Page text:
At its most recent meeting in December 2021, OPEC stated it would continue to gradually adjust oil production upward by 0.4 million barrels per day (mb/d) in January 2022.

Natural Gas

Countries in Asia have relied on coal to generate power, but recent shortages have turned them to natural gas. Higher temperatures in parts of Asia and Europe have led to high demand for natural gas to generate power.

COVID-19 has hampered Europe’s natural gas production, and a colder-than-expected heating season in early 2021 reduced supplies further.

As a result, natural gas prices soared in 2021 and are expected to remain high in 2022, and affected countries have turned to gas-to-oil switching to reduce power generation costs.

Global Inventory Draw

As a reduction in oil production continues globally, countries are forced to draw from their stored reserves (not including the strategic petroleum reserves). This steady draw of oil is contributing to the increase in prices, because inventories are decreasing.

By: Christopher Lewis

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Gas Prices: How Your Driving Behavior Impacts Costs at The Pump

On Thursday, the national average retail price for regular gasoline surged to another record high, hitting $4.41 per gallon.

While you may not be able to control the prices at the pump, you can control how you drive. Certain driving behaviors can actually help consumers save significantly when it comes to filling up at the pump, Patrick De Haan, head of petroleum analysis for GasBuddy, told FOX Business.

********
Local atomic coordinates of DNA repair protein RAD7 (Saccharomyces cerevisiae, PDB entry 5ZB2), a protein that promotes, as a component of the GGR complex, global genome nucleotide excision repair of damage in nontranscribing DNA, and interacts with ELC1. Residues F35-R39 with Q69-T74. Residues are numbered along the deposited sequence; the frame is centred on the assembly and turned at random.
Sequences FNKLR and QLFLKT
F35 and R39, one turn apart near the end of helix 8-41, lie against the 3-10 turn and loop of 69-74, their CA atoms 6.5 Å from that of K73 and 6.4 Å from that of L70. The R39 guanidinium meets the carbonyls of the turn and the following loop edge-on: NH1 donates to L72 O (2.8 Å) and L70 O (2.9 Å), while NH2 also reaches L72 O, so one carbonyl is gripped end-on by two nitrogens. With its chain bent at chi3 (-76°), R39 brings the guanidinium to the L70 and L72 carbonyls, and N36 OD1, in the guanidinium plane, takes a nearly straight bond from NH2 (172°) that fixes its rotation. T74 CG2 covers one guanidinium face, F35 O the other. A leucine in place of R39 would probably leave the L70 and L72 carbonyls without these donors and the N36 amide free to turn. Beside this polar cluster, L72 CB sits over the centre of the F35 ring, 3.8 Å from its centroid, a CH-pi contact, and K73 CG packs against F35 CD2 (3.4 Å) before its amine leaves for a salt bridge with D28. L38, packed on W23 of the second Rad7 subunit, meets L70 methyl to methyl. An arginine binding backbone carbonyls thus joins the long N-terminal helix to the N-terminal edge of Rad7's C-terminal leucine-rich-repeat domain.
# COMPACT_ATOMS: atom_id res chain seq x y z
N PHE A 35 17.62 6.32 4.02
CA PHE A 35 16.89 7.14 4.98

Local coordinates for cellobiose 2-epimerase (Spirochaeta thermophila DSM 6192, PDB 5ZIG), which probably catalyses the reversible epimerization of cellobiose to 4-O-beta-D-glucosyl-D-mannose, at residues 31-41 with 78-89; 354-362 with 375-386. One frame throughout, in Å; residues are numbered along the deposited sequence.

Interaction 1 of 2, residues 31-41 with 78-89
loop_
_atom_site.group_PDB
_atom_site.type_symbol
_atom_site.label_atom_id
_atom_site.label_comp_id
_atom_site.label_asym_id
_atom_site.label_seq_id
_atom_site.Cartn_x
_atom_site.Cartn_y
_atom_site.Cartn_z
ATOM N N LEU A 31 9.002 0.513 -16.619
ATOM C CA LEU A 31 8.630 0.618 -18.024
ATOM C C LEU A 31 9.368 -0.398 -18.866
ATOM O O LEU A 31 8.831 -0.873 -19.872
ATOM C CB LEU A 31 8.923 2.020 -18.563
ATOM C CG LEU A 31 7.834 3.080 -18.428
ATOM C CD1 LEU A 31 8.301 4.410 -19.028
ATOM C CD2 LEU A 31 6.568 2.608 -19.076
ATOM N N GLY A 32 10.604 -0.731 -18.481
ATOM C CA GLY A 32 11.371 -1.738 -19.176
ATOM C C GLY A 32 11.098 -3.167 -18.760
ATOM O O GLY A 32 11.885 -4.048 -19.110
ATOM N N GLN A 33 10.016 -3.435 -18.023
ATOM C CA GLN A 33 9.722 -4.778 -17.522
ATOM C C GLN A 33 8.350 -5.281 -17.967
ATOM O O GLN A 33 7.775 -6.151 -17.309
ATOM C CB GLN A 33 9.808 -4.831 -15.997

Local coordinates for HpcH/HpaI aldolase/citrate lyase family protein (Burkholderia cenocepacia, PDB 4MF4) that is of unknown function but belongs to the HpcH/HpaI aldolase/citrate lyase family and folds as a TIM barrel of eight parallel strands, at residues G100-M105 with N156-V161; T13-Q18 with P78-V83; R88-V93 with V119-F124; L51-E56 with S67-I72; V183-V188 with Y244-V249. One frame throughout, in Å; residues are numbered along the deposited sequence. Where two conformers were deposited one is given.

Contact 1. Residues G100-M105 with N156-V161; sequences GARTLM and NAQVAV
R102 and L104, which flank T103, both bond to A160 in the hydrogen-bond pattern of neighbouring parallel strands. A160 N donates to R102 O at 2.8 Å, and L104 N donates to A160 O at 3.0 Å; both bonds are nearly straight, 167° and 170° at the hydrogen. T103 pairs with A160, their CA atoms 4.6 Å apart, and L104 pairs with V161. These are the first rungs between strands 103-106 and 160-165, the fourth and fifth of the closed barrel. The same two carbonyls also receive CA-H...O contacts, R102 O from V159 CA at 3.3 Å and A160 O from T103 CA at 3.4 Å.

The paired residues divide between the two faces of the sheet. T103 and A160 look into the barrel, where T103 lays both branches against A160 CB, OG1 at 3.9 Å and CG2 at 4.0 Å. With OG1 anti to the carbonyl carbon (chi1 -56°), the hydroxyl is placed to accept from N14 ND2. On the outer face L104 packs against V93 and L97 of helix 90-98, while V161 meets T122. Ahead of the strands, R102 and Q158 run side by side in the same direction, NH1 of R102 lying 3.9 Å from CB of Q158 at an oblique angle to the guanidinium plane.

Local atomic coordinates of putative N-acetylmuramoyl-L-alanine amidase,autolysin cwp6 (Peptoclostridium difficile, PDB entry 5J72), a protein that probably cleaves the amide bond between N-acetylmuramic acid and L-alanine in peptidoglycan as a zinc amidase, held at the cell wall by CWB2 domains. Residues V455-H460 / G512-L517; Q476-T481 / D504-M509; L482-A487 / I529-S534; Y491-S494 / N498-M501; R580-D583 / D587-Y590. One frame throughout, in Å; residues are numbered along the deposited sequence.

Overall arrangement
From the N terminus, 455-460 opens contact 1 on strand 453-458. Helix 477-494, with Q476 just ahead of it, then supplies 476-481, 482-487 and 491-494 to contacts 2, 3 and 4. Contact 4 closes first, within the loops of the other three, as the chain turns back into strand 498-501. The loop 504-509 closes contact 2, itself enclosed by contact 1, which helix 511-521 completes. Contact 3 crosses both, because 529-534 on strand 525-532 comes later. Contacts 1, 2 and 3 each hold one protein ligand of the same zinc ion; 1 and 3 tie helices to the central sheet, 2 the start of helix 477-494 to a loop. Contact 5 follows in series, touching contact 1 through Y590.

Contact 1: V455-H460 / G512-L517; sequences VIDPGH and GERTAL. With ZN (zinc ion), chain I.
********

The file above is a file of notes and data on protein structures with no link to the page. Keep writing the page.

It’s the “easiest” thing to do when trying to combat those rising fuel costs, he said. Keep your tachometer as low as possible. De Haan says drivers should keep feet light on the gas when accelerating. The heavier you are on the accelerator, the more fuel your engine is using, he said.

The tachometer should be used as a gauge for drivers to see how much fuel they’re actually using, according to De Haan.  The tachometer measures the working speed of an engine in RPMs, or rotations per minute. It is located next to the speedometer on a vehicle’s instrument panel.

“The higher the needle goes, the more gas your engine is guzzling,” De Haan said.  The objective is to keep your tachometer as low as possible and not to “bash on the pedal,” De Haan added.

Cars crowding the turn lane into Murphy Express at Beal Parkway and Racetrack Road as gas lines started popping up at numerous gas stations around the Fort Walton Beach area in Florida. (USA Today Network via Reuters Connect / Reuters Photos)

It’s also important to keep the speed of the car under control because speeding increases fuel consumption. According to the U.S. Department of Energy, gas mileage will decrease “rapidly at speeds above 50 MPH.”

The best way to control speed is using cruise control. Although cruise control may not be useful in some congested parts of the country, like New York or Chicago. However, the feature can be “more effective and efficient than a human trying to maintain the same pressure on the gas pedal,” according to De Haan.

Maintenance: Make sure your check engine light is not on If you have a check engine light on, especially if it’s flashing, it should be checked as soon as possible. A lot of sensors on cars are critically important, but the check engine light is the “most critical,” according to De Haan. When the light is flashing, “it’s basically telling you that it’s in distress,” De Haan said.